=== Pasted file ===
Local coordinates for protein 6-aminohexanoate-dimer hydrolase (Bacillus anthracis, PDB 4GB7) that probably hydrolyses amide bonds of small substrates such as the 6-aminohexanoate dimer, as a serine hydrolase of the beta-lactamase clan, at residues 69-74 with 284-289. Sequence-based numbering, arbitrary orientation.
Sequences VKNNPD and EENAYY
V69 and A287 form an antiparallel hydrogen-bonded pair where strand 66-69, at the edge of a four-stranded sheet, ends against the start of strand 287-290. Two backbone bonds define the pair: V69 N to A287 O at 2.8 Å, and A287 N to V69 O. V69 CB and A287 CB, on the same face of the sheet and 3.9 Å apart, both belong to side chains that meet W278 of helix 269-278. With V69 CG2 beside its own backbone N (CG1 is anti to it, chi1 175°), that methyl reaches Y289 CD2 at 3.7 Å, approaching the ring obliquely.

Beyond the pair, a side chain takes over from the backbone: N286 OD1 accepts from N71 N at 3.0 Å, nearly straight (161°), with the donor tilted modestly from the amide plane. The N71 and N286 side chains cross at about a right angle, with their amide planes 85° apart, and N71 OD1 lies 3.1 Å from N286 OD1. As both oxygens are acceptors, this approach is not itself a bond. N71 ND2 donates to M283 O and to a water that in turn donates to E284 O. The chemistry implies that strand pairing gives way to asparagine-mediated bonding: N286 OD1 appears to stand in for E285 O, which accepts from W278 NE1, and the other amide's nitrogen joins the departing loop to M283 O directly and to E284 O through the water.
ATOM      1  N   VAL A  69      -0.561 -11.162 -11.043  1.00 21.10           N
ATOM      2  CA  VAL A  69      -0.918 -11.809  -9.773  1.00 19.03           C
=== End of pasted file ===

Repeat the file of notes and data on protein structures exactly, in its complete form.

Local coordinates for protein 6-aminohexanoate-dimer hydrolase (Bacillus anthracis, PDB 4GB7) that probably hydrolyses amide bonds of small substrates such as the 6-aminohexanoate dimer, as a serine hydrolase of the beta-lactamase clan, at residues 69-74 with 284-289. Sequence-based numbering, arbitrary orientation.
Sequences VKNNPD and EENAYY
V69 and A287 form an antiparallel hydrogen-bonded pair where strand 66-69, at the edge of a four-stranded sheet, ends against the start of strand 287-290. Two backbone bonds define the pair: V69 N to A287 O at 2.8 Å, and A287 N to V69 O. V69 CB and A287 CB, on the same face of the sheet and 3.9 Å apart, both belong to side chains that meet W278 of helix 269-278. With V69 CG2 beside its own backbone N (CG1 is anti to it, chi1 175°), that methyl reaches Y289 CD2 at 3.7 Å, approaching the ring obliquely.

Beyond the pair, a side chain takes over from the backbone: N286 OD1 accepts from N71 N at 3.0 Å, nearly straight (161°), with the donor tilted modestly from the amide plane. The N71 and N286 side chains cross at about a right angle, with their amide planes 85° apart, and N71 OD1 lies 3.1 Å from N286 OD1. As both oxygens are acceptors, this approach is not itself a bond. N71 ND2 donates to M283 O and to a water that in turn donates to E284 O. The chemistry implies that strand pairing gives way to asparagine-mediated bonding: N286 OD1 appears to stand in for E285 O, which accepts from W278 NE1, and the other amide's nitrogen joins the departing loop to M283 O directly and to E284 O through the water.
ATOM      1  N   VAL A  69      -0.561 -11.162 -11.043  1.00 21.10           N
ATOM      2  CA  VAL A  69      -0.918 -11.809  -9.773  1.00 19.03           C